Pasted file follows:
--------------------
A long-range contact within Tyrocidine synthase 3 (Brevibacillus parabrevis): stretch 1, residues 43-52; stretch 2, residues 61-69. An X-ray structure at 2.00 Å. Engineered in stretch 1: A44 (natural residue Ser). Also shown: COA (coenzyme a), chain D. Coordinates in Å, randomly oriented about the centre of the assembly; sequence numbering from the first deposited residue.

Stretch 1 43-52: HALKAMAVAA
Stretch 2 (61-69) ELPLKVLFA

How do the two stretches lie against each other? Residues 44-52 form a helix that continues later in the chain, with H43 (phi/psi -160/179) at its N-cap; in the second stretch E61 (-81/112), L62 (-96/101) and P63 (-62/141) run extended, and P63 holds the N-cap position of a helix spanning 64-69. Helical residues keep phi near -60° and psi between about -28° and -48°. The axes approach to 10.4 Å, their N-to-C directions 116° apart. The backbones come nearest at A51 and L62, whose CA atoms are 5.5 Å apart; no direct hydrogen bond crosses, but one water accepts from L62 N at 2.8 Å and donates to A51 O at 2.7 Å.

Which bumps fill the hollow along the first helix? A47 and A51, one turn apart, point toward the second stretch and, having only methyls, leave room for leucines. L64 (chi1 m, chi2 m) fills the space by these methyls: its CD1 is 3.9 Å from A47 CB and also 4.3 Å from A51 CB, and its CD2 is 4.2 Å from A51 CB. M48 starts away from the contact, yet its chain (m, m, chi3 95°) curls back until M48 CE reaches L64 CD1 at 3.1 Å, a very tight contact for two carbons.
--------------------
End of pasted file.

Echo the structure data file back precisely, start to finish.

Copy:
A long-range contact within Tyrocidine synthase 3 (Brevibacillus parabrevis): stretch 1, residues 43-52; stretch 2, residues 61-69. An X-ray structure at 2.00 Å. Engineered in stretch 1: A44 (natural residue Ser). Also shown: COA (coenzyme a), chain D. Coordinates in Å, randomly oriented about the centre of the assembly; sequence numbering from the first deposited residue.

Stretch 1 43-52: HALKAMAVAA
Stretch 2 (61-69) ELPLKVLFA

How do the two stretches lie against each other? Residues 44-52 form a helix that continues later in the chain, with H43 (phi/psi -160/179) at its N-cap; in the second stretch E61 (-81/112), L62 (-96/101) and P63 (-62/141) run extended, and P63 holds the N-cap position of a helix spanning 64-69. Helical residues keep phi near -60° and psi between about -28° and -48°. The axes approach to 10.4 Å, their N-to-C directions 116° apart. The backbones come nearest at A51 and L62, whose CA atoms are 5.5 Å apart; no direct hydrogen bond crosses, but one water accepts from L62 N at 2.8 Å and donates to A51 O at 2.7 Å.

Which bumps fill the hollow along the first helix? A47 and A51, one turn apart, point toward the second stretch and, having only methyls, leave room for leucines. L64 (chi1 m, chi2 m) fills the space by these methyls: its CD1 is 3.9 Å from A47 CB and also 4.3 Å from A51 CB, and its CD2 is 4.2 Å from A51 CB. M48 starts away from the contact, yet its chain (m, m, chi3 95°) curls back until M48 CE reaches L64 CD1 at 3.1 Å, a very tight contact for two carbons.